Free: The Future of a Radical Price
by Chris Anderson, editor of Wired magazine, author of The Long Tail
Chris Anderson's argument in this book is that "information wants to be free". Free, as in: available at no cost. As the cost of computing power drops every year, it becomes more and more practical to give media and software products away for free. This blog is a perfect example - Google hosts my blog and gives me the tools to create it for free. And if some people give their products away for free, then other people will find it difficult to charge for similar products. How many online newspapers do you know that you have to pay for?
So how can you make money by giving things away for free (or selling them below cost)? Well, there are basically three ways to do so, either the free product is payed for by someone else (for example, advertisers), or it is a loss leader designed to entice people into spending more money (for example, products with free and premium versions), or it is designed to grow market share and the company will figure out later how to turn that into money (or not, as the case may be).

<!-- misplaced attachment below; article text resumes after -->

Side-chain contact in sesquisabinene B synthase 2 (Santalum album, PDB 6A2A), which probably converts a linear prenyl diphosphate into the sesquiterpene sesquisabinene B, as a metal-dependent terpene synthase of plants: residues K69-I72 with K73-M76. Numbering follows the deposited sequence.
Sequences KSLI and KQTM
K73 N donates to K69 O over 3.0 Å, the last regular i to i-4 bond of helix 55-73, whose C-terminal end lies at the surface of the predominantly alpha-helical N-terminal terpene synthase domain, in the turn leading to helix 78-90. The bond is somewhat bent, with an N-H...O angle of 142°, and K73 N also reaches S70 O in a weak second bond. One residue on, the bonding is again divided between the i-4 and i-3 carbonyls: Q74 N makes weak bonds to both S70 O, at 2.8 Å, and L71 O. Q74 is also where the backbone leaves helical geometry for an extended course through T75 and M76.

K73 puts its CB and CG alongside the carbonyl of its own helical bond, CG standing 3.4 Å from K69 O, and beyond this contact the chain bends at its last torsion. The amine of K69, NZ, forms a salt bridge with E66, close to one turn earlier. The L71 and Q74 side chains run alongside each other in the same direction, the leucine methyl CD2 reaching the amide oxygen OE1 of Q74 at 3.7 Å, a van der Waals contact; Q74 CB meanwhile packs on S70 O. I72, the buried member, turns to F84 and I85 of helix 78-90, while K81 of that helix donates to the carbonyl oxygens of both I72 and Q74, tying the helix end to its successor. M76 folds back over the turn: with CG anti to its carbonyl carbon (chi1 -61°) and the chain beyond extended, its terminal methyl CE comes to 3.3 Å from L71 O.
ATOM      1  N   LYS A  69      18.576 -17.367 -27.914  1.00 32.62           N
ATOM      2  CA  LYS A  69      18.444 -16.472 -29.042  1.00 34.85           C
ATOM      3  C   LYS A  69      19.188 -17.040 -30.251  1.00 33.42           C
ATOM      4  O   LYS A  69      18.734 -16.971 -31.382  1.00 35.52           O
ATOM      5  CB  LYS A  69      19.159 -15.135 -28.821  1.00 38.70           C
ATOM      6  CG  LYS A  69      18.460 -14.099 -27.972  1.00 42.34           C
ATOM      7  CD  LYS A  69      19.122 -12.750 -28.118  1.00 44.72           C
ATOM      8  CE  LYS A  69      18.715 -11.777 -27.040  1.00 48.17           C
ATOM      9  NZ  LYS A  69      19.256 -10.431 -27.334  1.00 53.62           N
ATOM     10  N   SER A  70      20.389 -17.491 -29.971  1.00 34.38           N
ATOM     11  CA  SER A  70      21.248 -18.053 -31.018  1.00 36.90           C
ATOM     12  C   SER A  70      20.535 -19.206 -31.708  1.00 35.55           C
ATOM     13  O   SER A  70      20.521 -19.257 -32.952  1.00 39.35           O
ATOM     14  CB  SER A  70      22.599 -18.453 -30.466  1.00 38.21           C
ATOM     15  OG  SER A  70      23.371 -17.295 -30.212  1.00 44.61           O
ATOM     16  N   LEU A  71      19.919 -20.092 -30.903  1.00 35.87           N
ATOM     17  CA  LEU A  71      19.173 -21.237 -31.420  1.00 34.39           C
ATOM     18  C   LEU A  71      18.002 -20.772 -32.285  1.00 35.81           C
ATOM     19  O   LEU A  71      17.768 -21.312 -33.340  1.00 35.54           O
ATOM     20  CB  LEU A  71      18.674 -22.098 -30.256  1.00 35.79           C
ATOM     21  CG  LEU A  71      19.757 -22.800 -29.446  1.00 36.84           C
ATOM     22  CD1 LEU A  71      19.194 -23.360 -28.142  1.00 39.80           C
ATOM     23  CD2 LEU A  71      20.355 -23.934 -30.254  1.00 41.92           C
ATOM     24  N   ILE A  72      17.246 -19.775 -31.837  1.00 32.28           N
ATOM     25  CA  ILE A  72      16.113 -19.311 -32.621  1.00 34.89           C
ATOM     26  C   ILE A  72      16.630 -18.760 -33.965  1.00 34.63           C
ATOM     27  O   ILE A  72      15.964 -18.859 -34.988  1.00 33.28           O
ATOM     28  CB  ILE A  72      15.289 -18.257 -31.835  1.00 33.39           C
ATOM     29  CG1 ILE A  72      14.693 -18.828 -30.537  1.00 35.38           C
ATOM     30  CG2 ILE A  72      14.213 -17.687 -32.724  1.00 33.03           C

There are also people who are happy to give things away for free and not make any money, maybe out of the sheer goodness of their heart, or because they want fame or status, or because they just enjoy creating things. Wikipedia, for example, makes no money.
I found Free to be unputdownable. It's quite short, but full of interesting information, ideas and speculation. And Chris Anderson is an extremely clear writer; although he has an easygoing, conversational style, he doesn't pad his book out with hyperbole or pointless anecdotes like some writers. Reading it gave me a new perspective on the world, and made me a bit more optimistic about the future.
Note: There is a free pdf of Free on Scribd, but unfortunately it is only available to people in the United States. I got my copy from a library.
Well of the Wyrm
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